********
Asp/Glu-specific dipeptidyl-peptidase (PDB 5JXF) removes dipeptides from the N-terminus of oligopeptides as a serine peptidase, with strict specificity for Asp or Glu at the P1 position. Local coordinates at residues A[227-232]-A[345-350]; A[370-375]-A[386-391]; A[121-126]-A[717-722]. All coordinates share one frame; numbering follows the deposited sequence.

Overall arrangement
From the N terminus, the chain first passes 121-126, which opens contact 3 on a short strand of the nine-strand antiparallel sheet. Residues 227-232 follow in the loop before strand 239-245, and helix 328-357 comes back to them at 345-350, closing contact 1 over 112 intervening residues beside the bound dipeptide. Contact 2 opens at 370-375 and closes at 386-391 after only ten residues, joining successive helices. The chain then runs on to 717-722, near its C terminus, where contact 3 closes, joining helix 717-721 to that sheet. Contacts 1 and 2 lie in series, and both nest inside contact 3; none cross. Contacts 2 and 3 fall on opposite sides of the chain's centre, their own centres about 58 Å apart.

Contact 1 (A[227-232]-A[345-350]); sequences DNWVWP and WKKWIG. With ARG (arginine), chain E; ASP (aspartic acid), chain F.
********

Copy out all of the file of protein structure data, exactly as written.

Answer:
Asp/Glu-specific dipeptidyl-peptidase (PDB 5JXF) removes dipeptides from the N-terminus of oligopeptides as a serine peptidase, with strict specificity for Asp or Glu at the P1 position. Local coordinates at residues A[227-232]-A[345-350]; A[370-375]-A[386-391]; A[121-126]-A[717-722]. All coordinates share one frame; numbering follows the deposited sequence.

Overall arrangement
From the N terminus, the chain first passes 121-126, which opens contact 3 on a short strand of the nine-strand antiparallel sheet. Residues 227-232 follow in the loop before strand 239-245, and helix 328-357 comes back to them at 345-350, closing contact 1 over 112 intervening residues beside the bound dipeptide. Contact 2 opens at 370-375 and closes at 386-391 after only ten residues, joining successive helices. The chain then runs on to 717-722, near its C terminus, where contact 3 closes, joining helix 717-721 to that sheet. Contacts 1 and 2 lie in series, and both nest inside contact 3; none cross. Contacts 2 and 3 fall on opposite sides of the chain's centre, their own centres about 58 Å apart.

Contact 1 (A[227-232]-A[345-350]); sequences DNWVWP and WKKWIG. With ARG (arginine), chain E; ASP (aspartic acid), chain F.